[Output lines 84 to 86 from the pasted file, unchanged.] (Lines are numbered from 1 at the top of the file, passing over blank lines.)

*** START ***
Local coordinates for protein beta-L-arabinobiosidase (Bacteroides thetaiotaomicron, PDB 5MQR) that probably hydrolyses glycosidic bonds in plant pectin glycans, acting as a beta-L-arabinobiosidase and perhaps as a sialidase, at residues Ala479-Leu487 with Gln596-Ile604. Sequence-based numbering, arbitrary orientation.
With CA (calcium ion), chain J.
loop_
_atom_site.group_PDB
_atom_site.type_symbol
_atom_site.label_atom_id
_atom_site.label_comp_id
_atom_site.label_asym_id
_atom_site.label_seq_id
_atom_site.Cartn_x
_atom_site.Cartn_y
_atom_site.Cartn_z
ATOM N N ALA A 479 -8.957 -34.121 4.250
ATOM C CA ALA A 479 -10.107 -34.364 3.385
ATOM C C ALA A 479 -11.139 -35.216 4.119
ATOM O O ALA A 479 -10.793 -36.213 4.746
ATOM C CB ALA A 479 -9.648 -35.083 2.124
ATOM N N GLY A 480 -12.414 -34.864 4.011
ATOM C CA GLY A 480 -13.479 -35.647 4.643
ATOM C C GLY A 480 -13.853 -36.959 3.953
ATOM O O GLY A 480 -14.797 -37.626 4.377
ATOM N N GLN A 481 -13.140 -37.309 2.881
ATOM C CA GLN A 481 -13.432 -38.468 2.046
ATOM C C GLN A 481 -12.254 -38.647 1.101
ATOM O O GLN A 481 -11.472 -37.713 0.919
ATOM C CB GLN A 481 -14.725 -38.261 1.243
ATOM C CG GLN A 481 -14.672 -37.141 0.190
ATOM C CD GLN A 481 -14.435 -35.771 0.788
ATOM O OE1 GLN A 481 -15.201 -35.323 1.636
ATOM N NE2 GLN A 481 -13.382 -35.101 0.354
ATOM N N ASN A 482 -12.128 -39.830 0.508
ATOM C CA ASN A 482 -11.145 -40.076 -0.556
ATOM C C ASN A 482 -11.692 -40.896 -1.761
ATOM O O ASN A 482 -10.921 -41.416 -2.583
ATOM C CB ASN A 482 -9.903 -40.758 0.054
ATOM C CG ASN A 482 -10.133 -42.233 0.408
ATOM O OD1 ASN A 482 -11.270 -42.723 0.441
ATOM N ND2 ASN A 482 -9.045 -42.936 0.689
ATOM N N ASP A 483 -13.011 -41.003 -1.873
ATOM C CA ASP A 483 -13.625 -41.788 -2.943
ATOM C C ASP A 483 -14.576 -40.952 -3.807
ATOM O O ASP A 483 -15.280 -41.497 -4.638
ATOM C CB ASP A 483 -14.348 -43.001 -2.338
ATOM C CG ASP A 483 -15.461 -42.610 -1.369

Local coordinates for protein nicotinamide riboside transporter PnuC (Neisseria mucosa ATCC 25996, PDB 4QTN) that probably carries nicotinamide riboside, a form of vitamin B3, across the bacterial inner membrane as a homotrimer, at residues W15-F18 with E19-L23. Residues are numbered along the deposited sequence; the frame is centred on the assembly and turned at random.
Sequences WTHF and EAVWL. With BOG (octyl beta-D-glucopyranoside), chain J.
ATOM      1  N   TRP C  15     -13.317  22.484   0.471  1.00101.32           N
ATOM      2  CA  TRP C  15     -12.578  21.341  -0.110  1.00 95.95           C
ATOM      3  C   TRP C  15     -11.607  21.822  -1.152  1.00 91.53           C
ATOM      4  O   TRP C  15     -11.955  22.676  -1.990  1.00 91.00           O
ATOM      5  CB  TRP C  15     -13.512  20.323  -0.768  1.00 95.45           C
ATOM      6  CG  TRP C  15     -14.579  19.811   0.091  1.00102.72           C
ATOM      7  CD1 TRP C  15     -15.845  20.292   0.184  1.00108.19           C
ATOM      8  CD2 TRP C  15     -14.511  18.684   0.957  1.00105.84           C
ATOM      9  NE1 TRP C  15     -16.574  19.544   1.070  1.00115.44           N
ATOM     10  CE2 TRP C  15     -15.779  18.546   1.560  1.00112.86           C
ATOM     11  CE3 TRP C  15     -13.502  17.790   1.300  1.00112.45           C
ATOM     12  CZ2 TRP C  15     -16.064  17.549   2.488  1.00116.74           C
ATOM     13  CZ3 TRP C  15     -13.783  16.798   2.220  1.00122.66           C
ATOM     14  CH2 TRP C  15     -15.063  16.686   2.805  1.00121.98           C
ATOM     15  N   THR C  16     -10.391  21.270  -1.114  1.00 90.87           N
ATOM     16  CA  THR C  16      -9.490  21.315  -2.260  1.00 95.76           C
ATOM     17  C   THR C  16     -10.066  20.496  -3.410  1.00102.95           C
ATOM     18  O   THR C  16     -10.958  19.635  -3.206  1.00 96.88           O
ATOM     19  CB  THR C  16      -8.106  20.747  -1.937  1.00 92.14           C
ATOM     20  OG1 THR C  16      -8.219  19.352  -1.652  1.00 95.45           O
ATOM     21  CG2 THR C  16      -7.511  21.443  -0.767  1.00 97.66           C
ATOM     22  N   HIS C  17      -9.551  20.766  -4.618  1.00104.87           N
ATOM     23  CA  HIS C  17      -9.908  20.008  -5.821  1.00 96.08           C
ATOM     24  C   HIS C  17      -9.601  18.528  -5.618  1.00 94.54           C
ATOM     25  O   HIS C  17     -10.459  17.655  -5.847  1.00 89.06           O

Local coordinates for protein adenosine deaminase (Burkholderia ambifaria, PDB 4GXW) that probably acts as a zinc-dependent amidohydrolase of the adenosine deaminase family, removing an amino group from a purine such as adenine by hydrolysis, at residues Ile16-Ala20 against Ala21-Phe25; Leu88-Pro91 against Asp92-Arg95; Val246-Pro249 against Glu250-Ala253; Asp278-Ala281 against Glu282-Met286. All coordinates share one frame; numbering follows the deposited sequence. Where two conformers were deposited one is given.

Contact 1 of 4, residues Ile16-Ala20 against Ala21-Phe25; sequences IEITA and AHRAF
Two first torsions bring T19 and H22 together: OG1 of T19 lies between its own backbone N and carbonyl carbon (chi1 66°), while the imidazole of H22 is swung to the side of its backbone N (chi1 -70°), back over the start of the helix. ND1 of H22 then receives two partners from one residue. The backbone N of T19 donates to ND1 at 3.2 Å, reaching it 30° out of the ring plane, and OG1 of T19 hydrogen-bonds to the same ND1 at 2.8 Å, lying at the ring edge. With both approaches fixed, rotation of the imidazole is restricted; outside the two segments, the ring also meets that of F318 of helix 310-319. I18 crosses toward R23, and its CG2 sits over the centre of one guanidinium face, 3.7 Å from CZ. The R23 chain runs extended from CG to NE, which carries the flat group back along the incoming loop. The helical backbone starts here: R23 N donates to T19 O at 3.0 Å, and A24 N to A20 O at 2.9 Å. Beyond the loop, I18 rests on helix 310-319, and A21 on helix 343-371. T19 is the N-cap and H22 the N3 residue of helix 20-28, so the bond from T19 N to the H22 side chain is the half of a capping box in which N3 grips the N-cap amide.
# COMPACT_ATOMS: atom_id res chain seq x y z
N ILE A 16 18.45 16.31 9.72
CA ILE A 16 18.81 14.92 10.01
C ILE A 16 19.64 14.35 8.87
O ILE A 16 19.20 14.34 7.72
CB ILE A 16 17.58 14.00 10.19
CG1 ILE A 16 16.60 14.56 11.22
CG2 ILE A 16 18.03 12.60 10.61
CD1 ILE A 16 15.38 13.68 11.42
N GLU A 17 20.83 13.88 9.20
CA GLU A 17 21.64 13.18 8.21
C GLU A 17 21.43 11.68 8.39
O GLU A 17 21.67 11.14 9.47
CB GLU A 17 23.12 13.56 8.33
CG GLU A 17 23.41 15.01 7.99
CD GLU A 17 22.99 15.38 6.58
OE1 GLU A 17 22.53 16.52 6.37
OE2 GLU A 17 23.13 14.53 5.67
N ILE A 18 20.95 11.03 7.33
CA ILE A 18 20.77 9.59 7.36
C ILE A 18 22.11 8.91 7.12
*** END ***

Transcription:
N GLU A 17 20.83 13.88 9.20
CA GLU A 17 21.64 13.18 8.21
C GLU A 17 21.43 11.68 8.39